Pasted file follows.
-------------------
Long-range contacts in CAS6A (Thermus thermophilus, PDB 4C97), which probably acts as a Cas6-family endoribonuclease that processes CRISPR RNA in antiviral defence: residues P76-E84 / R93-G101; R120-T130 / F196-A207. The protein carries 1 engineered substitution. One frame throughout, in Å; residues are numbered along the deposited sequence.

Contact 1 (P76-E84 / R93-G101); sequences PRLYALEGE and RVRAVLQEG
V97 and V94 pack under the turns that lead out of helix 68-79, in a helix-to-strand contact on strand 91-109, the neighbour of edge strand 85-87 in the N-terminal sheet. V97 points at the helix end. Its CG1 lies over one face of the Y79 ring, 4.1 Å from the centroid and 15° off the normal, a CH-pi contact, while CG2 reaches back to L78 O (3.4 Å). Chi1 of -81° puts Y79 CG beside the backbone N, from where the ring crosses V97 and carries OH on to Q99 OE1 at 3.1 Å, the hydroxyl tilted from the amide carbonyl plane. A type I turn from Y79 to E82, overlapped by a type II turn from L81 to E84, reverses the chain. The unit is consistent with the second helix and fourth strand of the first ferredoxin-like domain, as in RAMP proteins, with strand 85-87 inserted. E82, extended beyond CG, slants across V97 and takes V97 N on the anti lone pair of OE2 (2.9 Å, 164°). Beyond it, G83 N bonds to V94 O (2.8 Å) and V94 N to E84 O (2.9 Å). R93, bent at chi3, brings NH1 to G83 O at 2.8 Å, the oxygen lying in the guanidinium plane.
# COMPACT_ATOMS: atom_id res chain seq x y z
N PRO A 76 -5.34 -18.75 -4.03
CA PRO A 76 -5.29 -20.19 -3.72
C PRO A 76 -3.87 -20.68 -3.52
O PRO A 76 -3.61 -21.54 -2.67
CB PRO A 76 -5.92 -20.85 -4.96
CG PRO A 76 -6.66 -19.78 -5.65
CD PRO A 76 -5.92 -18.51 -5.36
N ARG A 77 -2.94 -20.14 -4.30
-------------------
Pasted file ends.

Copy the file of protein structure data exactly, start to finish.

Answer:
Long-range contacts in CAS6A (Thermus thermophilus, PDB 4C97), which probably acts as a Cas6-family endoribonuclease that processes CRISPR RNA in antiviral defence: residues P76-E84 / R93-G101; R120-T130 / F196-A207. The protein carries 1 engineered substitution. One frame throughout, in Å; residues are numbered along the deposited sequence.

Contact 1 (P76-E84 / R93-G101); sequences PRLYALEGE and RVRAVLQEG
V97 and V94 pack under the turns that lead out of helix 68-79, in a helix-to-strand contact on strand 91-109, the neighbour of edge strand 85-87 in the N-terminal sheet. V97 points at the helix end. Its CG1 lies over one face of the Y79 ring, 4.1 Å from the centroid and 15° off the normal, a CH-pi contact, while CG2 reaches back to L78 O (3.4 Å). Chi1 of -81° puts Y79 CG beside the backbone N, from where the ring crosses V97 and carries OH on to Q99 OE1 at 3.1 Å, the hydroxyl tilted from the amide carbonyl plane. A type I turn from Y79 to E82, overlapped by a type II turn from L81 to E84, reverses the chain. The unit is consistent with the second helix and fourth strand of the first ferredoxin-like domain, as in RAMP proteins, with strand 85-87 inserted. E82, extended beyond CG, slants across V97 and takes V97 N on the anti lone pair of OE2 (2.9 Å, 164°). Beyond it, G83 N bonds to V94 O (2.8 Å) and V94 N to E84 O (2.9 Å). R93, bent at chi3, brings NH1 to G83 O at 2.8 Å, the oxygen lying in the guanidinium plane.
# COMPACT_ATOMS: atom_id res chain seq x y z
N PRO A 76 -5.34 -18.75 -4.03
CA PRO A 76 -5.29 -20.19 -3.72
C PRO A 76 -3.87 -20.68 -3.52
O PRO A 76 -3.61 -21.54 -2.67
CB PRO A 76 -5.92 -20.85 -4.96
CG PRO A 76 -6.66 -19.78 -5.65
CD PRO A 76 -5.92 -18.51 -5.36
N ARG A 77 -2.94 -20.14 -4.30